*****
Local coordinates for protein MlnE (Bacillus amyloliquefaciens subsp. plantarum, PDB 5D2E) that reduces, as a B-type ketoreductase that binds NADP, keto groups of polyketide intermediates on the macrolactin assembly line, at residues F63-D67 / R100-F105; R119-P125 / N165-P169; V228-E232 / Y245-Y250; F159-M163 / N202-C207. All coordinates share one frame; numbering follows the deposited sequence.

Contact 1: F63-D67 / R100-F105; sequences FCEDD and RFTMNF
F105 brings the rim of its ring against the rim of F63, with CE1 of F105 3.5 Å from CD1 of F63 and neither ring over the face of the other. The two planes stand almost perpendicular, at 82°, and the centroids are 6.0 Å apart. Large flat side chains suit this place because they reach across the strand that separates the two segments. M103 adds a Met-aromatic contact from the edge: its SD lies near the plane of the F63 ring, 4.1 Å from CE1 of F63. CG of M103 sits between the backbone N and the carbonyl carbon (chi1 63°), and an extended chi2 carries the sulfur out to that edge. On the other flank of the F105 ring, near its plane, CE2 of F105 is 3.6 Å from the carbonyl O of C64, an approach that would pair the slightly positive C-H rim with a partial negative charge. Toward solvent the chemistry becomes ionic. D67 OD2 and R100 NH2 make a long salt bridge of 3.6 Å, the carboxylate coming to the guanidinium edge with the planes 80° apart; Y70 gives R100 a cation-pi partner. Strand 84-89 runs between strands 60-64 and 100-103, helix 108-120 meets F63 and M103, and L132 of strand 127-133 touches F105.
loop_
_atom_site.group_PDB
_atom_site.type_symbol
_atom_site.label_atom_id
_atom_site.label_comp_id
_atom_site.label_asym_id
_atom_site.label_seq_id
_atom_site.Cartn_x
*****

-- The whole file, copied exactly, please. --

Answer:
Local coordinates for protein MlnE (Bacillus amyloliquefaciens subsp. plantarum, PDB 5D2E) that reduces, as a B-type ketoreductase that binds NADP, keto groups of polyketide intermediates on the macrolactin assembly line, at residues F63-D67 / R100-F105; R119-P125 / N165-P169; V228-E232 / Y245-Y250; F159-M163 / N202-C207. All coordinates share one frame; numbering follows the deposited sequence.

Contact 1: F63-D67 / R100-F105; sequences FCEDD and RFTMNF
F105 brings the rim of its ring against the rim of F63, with CE1 of F105 3.5 Å from CD1 of F63 and neither ring over the face of the other. The two planes stand almost perpendicular, at 82°, and the centroids are 6.0 Å apart. Large flat side chains suit this place because they reach across the strand that separates the two segments. M103 adds a Met-aromatic contact from the edge: its SD lies near the plane of the F63 ring, 4.1 Å from CE1 of F63. CG of M103 sits between the backbone N and the carbonyl carbon (chi1 63°), and an extended chi2 carries the sulfur out to that edge. On the other flank of the F105 ring, near its plane, CE2 of F105 is 3.6 Å from the carbonyl O of C64, an approach that would pair the slightly positive C-H rim with a partial negative charge. Toward solvent the chemistry becomes ionic. D67 OD2 and R100 NH2 make a long salt bridge of 3.6 Å, the carboxylate coming to the guanidinium edge with the planes 80° apart; Y70 gives R100 a cation-pi partner. Strand 84-89 runs between strands 60-64 and 100-103, helix 108-120 meets F63 and M103, and L132 of strand 127-133 touches F105.
loop_
_atom_site.group_PDB
_atom_site.type_symbol
_atom_site.label_atom_id
_atom_site.label_comp_id
_atom_site.label_asym_id
_atom_site.label_seq_id
_atom_site.Cartn_x